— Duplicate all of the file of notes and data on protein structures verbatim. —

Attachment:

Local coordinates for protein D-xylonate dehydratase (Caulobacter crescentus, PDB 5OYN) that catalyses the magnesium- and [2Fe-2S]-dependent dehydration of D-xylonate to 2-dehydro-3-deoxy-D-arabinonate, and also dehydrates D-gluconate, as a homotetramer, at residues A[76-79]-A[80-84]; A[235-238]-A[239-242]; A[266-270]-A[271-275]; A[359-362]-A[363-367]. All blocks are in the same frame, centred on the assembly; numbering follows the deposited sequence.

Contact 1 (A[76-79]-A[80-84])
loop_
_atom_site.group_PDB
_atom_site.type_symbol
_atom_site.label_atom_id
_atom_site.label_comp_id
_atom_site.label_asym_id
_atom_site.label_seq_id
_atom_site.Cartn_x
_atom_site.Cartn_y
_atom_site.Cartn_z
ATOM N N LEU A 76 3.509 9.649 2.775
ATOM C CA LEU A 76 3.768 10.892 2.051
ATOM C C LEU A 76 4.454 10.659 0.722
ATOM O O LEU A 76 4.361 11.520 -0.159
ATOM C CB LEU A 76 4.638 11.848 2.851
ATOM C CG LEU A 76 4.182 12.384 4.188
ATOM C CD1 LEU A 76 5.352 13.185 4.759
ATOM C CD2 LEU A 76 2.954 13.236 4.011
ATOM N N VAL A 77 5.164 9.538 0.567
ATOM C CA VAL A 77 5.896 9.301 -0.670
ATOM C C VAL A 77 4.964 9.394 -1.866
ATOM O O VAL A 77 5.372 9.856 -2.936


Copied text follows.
Local coordinates for protein D-xylonate dehydratase (Caulobacter crescentus, PDB 5OYN) that catalyses the magnesium- and [2Fe-2S]-dependent dehydration of D-xylonate to 2-dehydro-3-deoxy-D-arabinonate, and also dehydrates D-gluconate, as a homotetramer, at residues A[76-79]-A[80-84]; A[235-238]-A[239-242]; A[266-270]-A[271-275]; A[359-362]-A[363-367]. All blocks are in the same frame, centred on the assembly; numbering follows the deposited sequence.

Contact 1 (A[76-79]-A[80-84])
loop_
_atom_site.group_PDB
_atom_site.type_symbol
_atom_site.label_atom_id
_atom_site.label_comp_id
_atom_site.label_asym_id
_atom_site.label_seq_id
_atom_site.Cartn_x
_atom_site.Cartn_y
_atom_site.Cartn_z
ATOM N N LEU A 76 3.509 9.649 2.775
ATOM C CA LEU A 76 3.768 10.892 2.051
ATOM C C LEU A 76 4.454 10.659 0.722
ATOM O O LEU A 76 4.361 11.520 -0.159
ATOM C CB LEU A 76 4.638 11.848 2.851
ATOM C CG LEU A 76 4.182 12.384 4.188
ATOM C CD1 LEU A 76 5.352 13.185 4.759
ATOM C CD2 LEU A 76 2.954 13.236 4.011
ATOM N N VAL A 77 5.164 9.538 0.567
ATOM C CA VAL A 77 5.896 9.301 -0.670
ATOM C C VAL A 77 4.964 9.394 -1.866
ATOM O O VAL A 77 5.372 9.856 -2.936